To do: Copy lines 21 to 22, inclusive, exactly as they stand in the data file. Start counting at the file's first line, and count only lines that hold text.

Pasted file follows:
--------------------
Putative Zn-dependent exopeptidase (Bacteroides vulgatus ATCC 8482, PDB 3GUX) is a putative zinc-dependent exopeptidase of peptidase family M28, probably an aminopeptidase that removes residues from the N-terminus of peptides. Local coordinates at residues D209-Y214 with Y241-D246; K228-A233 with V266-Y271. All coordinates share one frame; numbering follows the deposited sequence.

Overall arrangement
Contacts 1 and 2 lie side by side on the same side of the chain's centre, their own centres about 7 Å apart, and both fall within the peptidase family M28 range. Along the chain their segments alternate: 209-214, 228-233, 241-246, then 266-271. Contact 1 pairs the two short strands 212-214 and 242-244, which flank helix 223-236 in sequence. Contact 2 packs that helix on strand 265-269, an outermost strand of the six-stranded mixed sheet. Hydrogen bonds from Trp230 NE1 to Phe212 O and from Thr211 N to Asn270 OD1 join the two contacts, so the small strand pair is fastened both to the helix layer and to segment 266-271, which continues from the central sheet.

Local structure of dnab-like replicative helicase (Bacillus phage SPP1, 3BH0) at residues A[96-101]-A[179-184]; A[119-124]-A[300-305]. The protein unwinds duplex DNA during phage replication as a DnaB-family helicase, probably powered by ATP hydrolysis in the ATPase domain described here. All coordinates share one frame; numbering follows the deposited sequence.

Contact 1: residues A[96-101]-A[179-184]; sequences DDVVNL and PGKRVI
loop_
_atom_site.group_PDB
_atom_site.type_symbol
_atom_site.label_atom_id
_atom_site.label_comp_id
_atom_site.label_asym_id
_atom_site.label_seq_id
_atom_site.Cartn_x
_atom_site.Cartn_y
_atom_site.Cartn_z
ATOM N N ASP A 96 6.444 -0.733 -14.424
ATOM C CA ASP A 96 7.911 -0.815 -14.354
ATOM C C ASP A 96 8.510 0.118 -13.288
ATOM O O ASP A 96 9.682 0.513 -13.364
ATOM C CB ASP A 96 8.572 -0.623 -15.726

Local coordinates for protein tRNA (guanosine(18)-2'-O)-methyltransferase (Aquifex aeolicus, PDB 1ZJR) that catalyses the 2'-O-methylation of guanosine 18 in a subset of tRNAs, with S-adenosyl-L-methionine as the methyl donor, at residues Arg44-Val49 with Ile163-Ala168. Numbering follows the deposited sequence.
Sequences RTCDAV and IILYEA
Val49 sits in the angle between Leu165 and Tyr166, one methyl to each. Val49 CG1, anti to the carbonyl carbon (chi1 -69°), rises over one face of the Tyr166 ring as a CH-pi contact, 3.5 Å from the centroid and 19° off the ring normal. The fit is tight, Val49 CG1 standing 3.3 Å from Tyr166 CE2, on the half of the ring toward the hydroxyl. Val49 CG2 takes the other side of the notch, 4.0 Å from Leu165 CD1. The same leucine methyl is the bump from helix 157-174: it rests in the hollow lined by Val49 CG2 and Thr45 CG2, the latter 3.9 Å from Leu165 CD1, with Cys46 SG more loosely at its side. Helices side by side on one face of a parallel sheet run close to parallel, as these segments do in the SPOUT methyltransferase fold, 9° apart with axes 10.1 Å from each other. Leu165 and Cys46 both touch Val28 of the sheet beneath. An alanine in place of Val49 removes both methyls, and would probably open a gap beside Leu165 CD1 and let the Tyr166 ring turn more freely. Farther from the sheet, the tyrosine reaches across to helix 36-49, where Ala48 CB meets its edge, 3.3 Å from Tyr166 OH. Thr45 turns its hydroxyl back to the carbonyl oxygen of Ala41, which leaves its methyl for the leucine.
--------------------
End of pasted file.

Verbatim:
Local coordinates for protein tRNA (guanosine(18)-2'-O)-methyltransferase (Aquifex aeolicus, PDB 1ZJR) that catalyses the 2'-O-methylation of guanosine 18 in a subset of tRNAs, with S-adenosyl-L-methionine as the methyl donor, at residues Arg44-Val49 with Ile163-Ala168. Numbering follows the deposited sequence.
Sequences RTCDAV and IILYEA